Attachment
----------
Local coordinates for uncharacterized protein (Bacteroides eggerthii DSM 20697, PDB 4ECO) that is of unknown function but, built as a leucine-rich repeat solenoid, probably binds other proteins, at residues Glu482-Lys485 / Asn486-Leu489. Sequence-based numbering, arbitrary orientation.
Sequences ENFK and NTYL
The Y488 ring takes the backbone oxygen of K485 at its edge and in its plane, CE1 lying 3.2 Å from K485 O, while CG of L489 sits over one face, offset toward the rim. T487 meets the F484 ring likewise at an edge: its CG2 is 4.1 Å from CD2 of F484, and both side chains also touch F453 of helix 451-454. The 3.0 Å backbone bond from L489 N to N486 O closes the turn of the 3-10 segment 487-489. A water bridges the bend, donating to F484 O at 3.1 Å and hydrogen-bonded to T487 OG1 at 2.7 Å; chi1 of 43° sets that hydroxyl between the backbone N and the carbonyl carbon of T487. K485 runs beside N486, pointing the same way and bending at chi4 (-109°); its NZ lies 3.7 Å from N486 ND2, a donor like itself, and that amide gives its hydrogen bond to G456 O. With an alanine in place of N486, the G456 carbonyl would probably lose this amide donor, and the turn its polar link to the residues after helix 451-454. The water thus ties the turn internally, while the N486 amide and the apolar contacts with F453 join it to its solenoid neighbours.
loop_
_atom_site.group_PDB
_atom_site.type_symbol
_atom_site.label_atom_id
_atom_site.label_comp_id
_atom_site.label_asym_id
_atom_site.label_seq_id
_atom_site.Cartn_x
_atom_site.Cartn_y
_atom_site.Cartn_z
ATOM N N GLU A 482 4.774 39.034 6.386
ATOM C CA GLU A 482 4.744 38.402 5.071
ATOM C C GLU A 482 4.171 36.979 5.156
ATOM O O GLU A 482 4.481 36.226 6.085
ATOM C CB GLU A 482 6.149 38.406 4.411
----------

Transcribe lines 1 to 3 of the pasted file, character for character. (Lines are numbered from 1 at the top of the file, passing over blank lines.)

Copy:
Local coordinates for uncharacterized protein (Bacteroides eggerthii DSM 20697, PDB 4ECO) that is of unknown function but, built as a leucine-rich repeat solenoid, probably binds other proteins, at residues Glu482-Lys485 / Asn486-Leu489. Sequence-based numbering, arbitrary orientation.
Sequences ENFK and NTYL
The Y488 ring takes the backbone oxygen of K485 at its edge and in its plane, CE1 lying 3.2 Å from K485 O, while CG of L489 sits over one face, offset toward the rim. T487 meets the F484 ring likewise at an edge: its CG2 is 4.1 Å from CD2 of F484, and both side chains also touch F453 of helix 451-454. The 3.0 Å backbone bond from L489 N to N486 O closes the turn of the 3-10 segment 487-489. A water bridges the bend, donating to F484 O at 3.1 Å and hydrogen-bonded to T487 OG1 at 2.7 Å; chi1 of 43° sets that hydroxyl between the backbone N and the carbonyl carbon of T487. K485 runs beside N486, pointing the same way and bending at chi4 (-109°); its NZ lies 3.7 Å from N486 ND2, a donor like itself, and that amide gives its hydrogen bond to G456 O. With an alanine in place of N486, the G456 carbonyl would probably lose this amide donor, and the turn its polar link to the residues after helix 451-454. The water thus ties the turn internally, while the N486 amide and the apolar contacts with F453 join it to its solenoid neighbours.